Wavelet analysis represents a signal as a weighted sum of shifted and scaled versions of the original mother wavelet, without any loss of information. A single wavelet coefficient is obtained by computing the correlation between the scaled and time shifted version of the mother wavelet and the analyzed part of a signal. For efficient analysis, scales and shifts take discrete values based on powers of two (i.e., the dyadic decomposition). For implementation, filter bank and quadrature mirror filters are utilized for a hierarchical signal decomposition, in which a given signal is decomposed by a series of low- and high-pass filters followed by downsampling at each stage, see FIG. 4. This analysis is referred to as Discrete Wavelet Transform (DWT). The particular structure of the filters is determined by the particular wavelet family used for data analysis and by the conditions imposed for a perfect reconstruction of the original signal.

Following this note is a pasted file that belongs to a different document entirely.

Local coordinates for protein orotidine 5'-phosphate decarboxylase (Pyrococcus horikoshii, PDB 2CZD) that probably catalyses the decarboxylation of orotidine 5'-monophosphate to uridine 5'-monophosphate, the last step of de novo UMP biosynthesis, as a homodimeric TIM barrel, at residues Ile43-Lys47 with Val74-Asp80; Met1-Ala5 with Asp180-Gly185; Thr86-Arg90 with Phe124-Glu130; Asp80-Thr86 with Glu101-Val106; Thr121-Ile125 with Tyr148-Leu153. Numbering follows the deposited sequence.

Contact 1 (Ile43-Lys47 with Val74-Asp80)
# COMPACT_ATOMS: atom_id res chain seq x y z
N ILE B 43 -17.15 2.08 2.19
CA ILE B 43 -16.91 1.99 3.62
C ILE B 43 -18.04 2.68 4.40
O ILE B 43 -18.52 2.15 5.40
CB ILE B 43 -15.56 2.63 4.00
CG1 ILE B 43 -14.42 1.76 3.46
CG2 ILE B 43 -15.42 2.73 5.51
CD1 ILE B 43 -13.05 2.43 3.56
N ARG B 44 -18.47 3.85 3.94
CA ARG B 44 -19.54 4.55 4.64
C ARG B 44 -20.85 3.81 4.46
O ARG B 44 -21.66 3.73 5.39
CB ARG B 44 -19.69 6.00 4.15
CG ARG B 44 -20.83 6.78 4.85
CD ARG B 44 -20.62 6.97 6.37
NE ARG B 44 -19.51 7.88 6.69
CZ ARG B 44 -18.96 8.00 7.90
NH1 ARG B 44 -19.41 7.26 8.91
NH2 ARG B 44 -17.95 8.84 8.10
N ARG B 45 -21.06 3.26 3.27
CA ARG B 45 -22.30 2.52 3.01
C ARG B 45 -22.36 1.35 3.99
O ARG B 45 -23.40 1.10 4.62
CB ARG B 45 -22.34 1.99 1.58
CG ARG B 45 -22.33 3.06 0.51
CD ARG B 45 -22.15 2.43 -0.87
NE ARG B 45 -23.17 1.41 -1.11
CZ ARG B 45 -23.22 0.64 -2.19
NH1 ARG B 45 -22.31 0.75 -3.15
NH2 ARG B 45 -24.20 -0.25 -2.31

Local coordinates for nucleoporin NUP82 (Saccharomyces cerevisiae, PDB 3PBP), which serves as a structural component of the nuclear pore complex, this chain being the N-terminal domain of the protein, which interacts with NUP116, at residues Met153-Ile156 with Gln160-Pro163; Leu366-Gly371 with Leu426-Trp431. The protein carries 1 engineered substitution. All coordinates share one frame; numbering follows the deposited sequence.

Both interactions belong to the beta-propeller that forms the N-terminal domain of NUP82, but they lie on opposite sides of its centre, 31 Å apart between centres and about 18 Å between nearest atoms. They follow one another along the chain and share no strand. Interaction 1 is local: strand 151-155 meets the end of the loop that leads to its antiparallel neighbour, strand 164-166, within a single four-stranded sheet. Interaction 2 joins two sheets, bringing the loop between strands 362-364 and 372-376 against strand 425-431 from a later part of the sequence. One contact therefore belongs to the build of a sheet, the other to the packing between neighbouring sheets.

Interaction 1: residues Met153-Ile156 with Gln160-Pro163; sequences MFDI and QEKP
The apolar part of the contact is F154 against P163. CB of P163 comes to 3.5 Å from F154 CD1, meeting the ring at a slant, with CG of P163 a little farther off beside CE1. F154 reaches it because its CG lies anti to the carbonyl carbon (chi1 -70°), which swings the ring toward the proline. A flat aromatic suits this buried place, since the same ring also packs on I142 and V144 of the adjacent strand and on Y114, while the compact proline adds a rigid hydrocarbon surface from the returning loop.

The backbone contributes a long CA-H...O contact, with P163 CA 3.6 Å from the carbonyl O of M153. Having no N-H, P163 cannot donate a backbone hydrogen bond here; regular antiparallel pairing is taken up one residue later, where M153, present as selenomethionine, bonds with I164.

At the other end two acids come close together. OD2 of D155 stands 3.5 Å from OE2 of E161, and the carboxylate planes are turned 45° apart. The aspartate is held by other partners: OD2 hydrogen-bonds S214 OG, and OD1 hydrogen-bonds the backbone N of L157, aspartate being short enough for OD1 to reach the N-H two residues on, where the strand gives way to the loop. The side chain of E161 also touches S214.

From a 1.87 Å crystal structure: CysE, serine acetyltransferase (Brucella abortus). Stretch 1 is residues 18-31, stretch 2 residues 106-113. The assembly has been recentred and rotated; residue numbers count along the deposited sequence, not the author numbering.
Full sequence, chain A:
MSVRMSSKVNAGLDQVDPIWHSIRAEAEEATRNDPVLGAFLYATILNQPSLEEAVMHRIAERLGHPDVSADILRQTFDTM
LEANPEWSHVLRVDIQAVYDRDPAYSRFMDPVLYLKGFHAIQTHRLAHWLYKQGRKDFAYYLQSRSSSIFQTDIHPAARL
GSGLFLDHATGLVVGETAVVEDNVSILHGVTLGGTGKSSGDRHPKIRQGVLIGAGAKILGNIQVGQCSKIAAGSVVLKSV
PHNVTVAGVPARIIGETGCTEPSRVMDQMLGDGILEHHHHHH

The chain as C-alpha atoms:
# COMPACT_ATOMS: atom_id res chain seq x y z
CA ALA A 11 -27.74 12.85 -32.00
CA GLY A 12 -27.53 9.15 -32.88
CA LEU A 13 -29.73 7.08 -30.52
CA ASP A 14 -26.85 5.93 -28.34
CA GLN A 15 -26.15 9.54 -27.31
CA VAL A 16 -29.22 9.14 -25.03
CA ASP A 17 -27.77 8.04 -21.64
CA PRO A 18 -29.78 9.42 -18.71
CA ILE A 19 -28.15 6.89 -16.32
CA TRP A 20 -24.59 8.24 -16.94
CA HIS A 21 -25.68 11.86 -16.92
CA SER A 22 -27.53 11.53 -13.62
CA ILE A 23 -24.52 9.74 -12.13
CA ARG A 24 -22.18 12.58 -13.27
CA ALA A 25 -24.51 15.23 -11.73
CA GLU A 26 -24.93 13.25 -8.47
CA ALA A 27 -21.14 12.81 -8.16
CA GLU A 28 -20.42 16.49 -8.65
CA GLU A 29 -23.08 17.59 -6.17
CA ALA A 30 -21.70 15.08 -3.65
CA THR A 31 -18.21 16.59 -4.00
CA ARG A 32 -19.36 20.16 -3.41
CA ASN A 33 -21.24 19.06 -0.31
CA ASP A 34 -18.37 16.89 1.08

The approximation is the output of the low-pass filter, while the detail is the output of the high-pass filter. In a dyadic multiresolution analysis, the decomposition process is iterated such that the approximations are successively decomposed. The original signal can be reconstructed from its details and approximation at each stage (e.g., for a 3-level signal decomposition, a signal S can be written as S=A3+D3+D2+D1), see FIG. 5. The decomposition may proceed until the individual details consist of a single sample. The nature of the process generates a set of vectors (for instance a3, d3, d2, and d1 in the three level signal decomposition), containing the corresponding coefficients. These vectors are of different lengths, based on powers of two, see FIG. 4. These coefficients are the projections of the signal onto the mother wavelet at a given scale. They contain signal information at different frequency bands (e.g., a3, d3, d2, and d1) determined by the filter bank frequency response. DWT leads to an octave band signal decomposition that divides the frequency space into the bands of unequal widths based on powers of two, see FIG. 6.